French fries

A few days later, we decided to try something different and went for another air fryer test. French fries seem to be the first thing people usually test their air fryers with. Once again, a food that's very common on the Brazilian tables, but not on ours.

We happened to have some potatoes lying around, so it's what we decided to use. Since french fries are so common, I thought preparing them had no secrets (at least the recipes that came with the air fryer didn't have any). So, we did just the obvious process with the potato. Peel, cut into sticks, rinse, dry, brush with oil, preheat the air fryer and throw the potato sticks in it for 25 minutes. The result? French fries that tasted like... french fries! :P (or, like they should), and without the excess oil. I liked it! ... except for one problem. Only the thinnest pieces were crispy...

And a few nagging questions cropped up. What was the problem? Was this the expected result because it was made in an air fryer? Or was it lack of oil? ... Or did we miss something somewhere?

research time! I looked into recipes to try to find out what could've gone wrong, and apparently, it's the last option (we missed something)! I had thought preparing french fries had no secrets, but it has! There's an important step we missed, after peeling and cutting the potatoes and before drying them. Instead of just rinsing them, soak them in water for at least 30 minutes to remove the excess starch from the potatoes (adding a bit of lemon or vinegar should also help). It's said that this should make the potatoes crispy outside and soft inside, as well as not stick onto each other. I'll definitely apply this trick next time!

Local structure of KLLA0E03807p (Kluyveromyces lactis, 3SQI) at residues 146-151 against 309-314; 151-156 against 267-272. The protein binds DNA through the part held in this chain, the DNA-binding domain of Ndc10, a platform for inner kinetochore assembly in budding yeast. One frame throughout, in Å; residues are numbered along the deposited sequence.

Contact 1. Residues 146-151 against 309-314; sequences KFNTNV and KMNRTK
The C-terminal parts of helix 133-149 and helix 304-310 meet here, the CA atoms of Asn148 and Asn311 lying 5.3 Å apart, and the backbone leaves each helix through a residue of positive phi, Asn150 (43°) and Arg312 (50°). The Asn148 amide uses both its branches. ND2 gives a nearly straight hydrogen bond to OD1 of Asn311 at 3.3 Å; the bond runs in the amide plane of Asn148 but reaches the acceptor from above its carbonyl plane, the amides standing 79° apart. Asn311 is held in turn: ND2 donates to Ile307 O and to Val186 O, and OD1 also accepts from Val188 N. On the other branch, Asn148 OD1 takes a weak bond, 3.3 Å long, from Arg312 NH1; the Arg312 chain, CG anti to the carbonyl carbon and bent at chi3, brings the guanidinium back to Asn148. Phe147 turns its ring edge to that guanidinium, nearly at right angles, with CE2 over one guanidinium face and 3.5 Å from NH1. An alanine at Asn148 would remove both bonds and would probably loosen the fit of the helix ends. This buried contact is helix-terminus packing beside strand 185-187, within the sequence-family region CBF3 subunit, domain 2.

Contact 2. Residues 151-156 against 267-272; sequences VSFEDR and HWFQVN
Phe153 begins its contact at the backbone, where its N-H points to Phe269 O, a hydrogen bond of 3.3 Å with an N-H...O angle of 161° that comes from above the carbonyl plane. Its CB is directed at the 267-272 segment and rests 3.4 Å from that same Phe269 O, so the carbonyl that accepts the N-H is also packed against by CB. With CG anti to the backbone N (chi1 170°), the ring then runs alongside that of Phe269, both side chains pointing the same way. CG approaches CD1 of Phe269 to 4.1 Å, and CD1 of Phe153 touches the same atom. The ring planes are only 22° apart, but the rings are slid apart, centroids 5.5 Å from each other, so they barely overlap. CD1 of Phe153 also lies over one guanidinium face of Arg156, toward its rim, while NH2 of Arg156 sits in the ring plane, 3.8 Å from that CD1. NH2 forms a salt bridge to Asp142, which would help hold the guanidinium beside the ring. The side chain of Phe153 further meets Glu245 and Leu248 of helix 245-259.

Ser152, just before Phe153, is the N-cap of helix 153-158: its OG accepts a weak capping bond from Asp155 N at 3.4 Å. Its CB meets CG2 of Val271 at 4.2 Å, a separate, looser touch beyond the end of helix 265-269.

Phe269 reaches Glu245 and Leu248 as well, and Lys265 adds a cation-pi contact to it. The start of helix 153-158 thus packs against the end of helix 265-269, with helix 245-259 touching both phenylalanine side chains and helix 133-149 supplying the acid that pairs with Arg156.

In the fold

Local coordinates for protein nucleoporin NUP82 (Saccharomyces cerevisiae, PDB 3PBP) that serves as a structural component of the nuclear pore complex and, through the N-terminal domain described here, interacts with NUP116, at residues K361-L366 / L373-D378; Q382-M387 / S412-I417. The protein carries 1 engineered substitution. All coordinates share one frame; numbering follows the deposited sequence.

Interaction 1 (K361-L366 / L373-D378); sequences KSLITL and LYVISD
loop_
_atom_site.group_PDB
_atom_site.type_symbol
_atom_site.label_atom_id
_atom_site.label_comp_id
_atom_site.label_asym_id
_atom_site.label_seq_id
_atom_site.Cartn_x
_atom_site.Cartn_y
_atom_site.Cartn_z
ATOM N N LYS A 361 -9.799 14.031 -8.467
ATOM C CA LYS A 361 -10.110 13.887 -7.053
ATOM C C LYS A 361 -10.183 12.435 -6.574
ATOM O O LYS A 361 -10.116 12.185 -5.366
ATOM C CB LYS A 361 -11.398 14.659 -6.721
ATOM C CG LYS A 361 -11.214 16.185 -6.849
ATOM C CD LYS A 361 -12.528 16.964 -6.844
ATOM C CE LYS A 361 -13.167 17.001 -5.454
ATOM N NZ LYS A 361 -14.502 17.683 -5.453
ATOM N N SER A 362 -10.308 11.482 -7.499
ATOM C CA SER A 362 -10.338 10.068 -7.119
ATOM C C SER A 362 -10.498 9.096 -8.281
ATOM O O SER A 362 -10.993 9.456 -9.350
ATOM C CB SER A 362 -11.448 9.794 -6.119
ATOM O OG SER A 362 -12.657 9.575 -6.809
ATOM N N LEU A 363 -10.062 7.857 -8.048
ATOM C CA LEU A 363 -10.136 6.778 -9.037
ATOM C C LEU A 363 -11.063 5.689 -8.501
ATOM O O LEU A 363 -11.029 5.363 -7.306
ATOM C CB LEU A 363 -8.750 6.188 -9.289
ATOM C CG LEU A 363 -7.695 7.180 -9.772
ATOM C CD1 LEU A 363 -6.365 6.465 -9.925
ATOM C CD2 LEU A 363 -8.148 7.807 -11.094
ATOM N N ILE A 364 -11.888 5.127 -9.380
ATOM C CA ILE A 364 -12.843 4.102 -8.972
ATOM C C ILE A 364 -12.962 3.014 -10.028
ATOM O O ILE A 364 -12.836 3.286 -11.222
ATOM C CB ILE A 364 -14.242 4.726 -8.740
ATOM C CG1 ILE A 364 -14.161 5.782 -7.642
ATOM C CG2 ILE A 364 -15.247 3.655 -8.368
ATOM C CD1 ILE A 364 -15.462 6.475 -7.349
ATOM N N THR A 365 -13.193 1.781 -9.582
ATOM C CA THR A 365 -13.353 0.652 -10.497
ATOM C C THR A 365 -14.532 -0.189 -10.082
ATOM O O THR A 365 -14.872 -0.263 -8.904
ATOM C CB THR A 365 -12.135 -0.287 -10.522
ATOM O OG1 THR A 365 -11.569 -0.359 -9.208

Cooked chicken

We had some chicken that we needed to cook, and decided to do it in the electric pressure cooker. I tried to adapt this recipe for the Instant Pot, which involves poaching the chicken by gently cooking it in water and without pressure (using only the pressurizing and depressurizing times to cook, and not really letting it cook under pressure). However, only this wasn't enough. I don't know if this would work only for pressure cookers of the Instant Pot brand and not for electric pressure cookers in general, but it didn't work in my pressure cooker's case and the chicken was still hard at the end of the process. I ended up leaving it cooking under pressure for 10 minutes, and the chicken came out soft, just the way we like it. Phew. At last one recipe that came out exactly the way we wanted...

Conclusion

I'm still in the testing phase and learning how these electric pans work. Even though the results so far were far from perfect, I can say they were a good start. Still not good enough for pictures, though. I had hoped I could post some food pictures, but this won't happen just yet. Maybe something interesting enough will come out once I get the hang of using my two new toys, who knows!

Overall, the appliances are delivering on their promises. The appliances are approved! Though the cook is not :P , but I'm determined to improve and eventually get those foods right! Which is already something, considering it's coming from someone who isn't much into cooking. Just for the "motivation" factor, I believe these purchases were already worth it!

... Unless the electricity bills explode and make using these appliances prohibitive. Since I've used the appliances only a few times so far, I still don't know their impact on the electricity bills (electricity is expensive here in Brazil), but I hope it won't be that bad. My plan is to make balanced use of these machines so that the electricity bill doesn't explode. Since we mostly live on leftovers anyway, I'm thinking we can use the appliances to cook things that last us a few days so that we don't need to use them much, and adjust the use frequency accordingly depending on the impact in the electricity bills. We shall see how it goes.